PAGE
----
For any two structures $\mathcal{M}$ and $\mathcal{N}$ in the same first-order language $\mathcal{L}$ and any ordinal $\theta$, let $G_\theta(\mathcal{M},\mathcal{N})$ be the two-player game of perfect information of length $\theta$ such that in round $\alpha$ player I plays an element $x_\alpha\in \mathcal{M}$ and then player II plays an element $y_\alpha \in \mathcal{N}$, and player II wins if and only if the augmented structures $(\mathcal{M}, x_\alpha)_{\alpha < \theta}$ and $(\mathcal{N}, y_\alpha)_{\alpha < \theta}$ have the same theory in the language obtained from $\mathcal{L}$ by adding $\theta$ constant symbols.

Note that if there is an elementary embedding $j$ of $\mathcal{M}$ into $\mathcal{N}$ then player II has winning strategies in $G_\theta(\mathcal{M},\mathcal{N})$ for all $\theta$ obtained by letting $y_\alpha = j(x_\alpha)$. Conversely, if player II has a winning strategy in $G_\theta(\mathcal{M},\mathcal{N})$ where $\theta$ is the cardinality of $\mathcal{M}$ then we may obtain an elementary embedding of $\mathcal{M}$ into $\mathcal{N}$ by letting $j(x_\alpha) = y_\alpha$ where $(x_\alpha:\alpha < \theta)$ is an enumeration of $\mathcal{M}$. The existence of a winning strategy for player II in the case $\theta = \omega$ is weaker: it is equivalent to the existence of an elementary embedding of $\mathcal{M}$ into $\mathcal{N}$ in every generic extension of $V$ by the poset $\text{Col}(\omega,\mathcal{M})$.

Let us define a cardinal $\kappa$ to be *$\theta$-strategically measurable* if
there is an ordinal $\kappa'$ and a transitive set $N$ such that $\kappa < \kappa' \in N$ and letting $\mathcal{M} = (H_{\kappa^+}; \mathord{\in},\kappa, \xi)_{\xi < \kappa}$ and $\mathcal{N} = (N; \mathord{\in}, \kappa', \xi)_{\xi < \kappa}$, player II has a winning strategy in the game $G_\theta(\mathcal{M},\mathcal{N})$.

Remarks:

$2^\kappa$-strategic measurability is equivalent to measurability.

If $0^\sharp$ exists then every Silver indiscernible is $\omega$-strategically measurable in $L$. (Use $j:L \to L$ and the absoluteness of existence of winning strategies for closed games of length $\omega$).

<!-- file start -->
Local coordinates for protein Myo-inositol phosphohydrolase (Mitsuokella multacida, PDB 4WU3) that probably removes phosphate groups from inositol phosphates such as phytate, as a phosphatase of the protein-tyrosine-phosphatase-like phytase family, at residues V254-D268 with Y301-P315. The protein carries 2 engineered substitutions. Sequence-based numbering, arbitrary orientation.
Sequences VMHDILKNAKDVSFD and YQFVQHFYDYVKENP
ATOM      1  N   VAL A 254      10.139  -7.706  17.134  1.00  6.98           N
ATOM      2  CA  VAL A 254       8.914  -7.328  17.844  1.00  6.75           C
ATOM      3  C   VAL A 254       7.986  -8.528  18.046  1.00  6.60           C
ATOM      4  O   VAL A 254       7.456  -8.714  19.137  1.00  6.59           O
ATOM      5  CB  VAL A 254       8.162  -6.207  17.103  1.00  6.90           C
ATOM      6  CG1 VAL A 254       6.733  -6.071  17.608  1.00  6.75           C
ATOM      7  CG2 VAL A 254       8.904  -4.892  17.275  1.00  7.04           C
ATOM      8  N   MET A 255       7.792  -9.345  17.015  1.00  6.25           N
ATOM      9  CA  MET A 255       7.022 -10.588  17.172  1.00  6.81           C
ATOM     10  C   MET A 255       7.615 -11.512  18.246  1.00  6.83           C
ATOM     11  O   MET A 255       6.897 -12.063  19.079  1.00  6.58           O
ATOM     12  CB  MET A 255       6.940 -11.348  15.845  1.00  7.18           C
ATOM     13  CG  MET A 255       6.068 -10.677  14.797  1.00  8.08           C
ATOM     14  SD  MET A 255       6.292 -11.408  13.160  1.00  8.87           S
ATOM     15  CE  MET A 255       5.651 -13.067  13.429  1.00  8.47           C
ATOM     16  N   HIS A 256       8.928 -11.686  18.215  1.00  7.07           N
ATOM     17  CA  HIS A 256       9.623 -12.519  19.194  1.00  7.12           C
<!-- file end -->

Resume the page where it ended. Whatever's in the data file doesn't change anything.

Every $(\omega+1)$-strategically measurable cardinal is a Ramsey cardinal and a limit of Ramsey cardinals. (Proof given below.)

Questions:

- Is ($\omega+1$)-strategic measurability equivalent to measurability?
- If not, what is its consistency strength?
- Have these games been studied before for $\theta > \omega$? Do they have a name?

Proof of remark 3:

We use a winning strategy for player II in the game $G_{\omega+1}(\mathcal{M},\mathcal{N})$ (or just the nonexistence of a winning strategy for player I) to build increasing sequences $(M_n, n<\omega)$ and $(\mu_n, n<\omega)$ such that $M_n \prec H_{\kappa^+}$, $\left| M_n\right| = \kappa$, $\mu_n$ is an $M_n$-normal ultrafilter on $\mathcal{P}(\kappa)\cap M_n$, and $M_n, \mu_n \in M_{n+1}$. In round $n$ player I plays an enumeration of $\mathcal{P}(\kappa)\cap M_n$ in order type $\kappa$ and uses player II's response to define $\mu_n$. Then letting $M_\omega = \bigcup_{n<\omega}M_n$ and $\mu_\omega = \bigcup_{n<\omega} \mu_n$, we see that $\mu_\omega$ is a weakly amenable $M_\omega$-normal ultrafilter on $\mathcal{P}(\kappa)\cap M_\omega$. Moreover it is countably complete (in the sense of nonempty intersection) because otherwise player I can win by playing a counterexample to countable completeness in round $\omega$. Since we can take $M_0$ to contain any given subset of $\kappa$, it follows that $\kappa$ is a Ramsey cardinal. Because $M_\omega \prec H_{\kappa^+}$ we can reflect Ramseyness below $\kappa$.

(See Gitman, Ramsey-like cardinals for the relationship between Ramsey cardinals and weakly amenable countably complete ultrafilters.)

Further remarks:

- The proof of Ramseyness outlined above resembles the "filter games" introduced by Holy and Schlicht and further studied by Nielsen and Welch.
- Defining ($\omega+1$)-strategic strongness in an analogous way, I think I can prove that it is equiconsistent with strongness. (
~~And again the argument only requires the nonexistence of a winning strategy for player I.~~*The previous sentence is wrong; I will add more details later.*) However, the proof goes through ${\bf\Sigma}^1_4$ generic absoluteness and does not seem to generalize to other strategic large cardinals.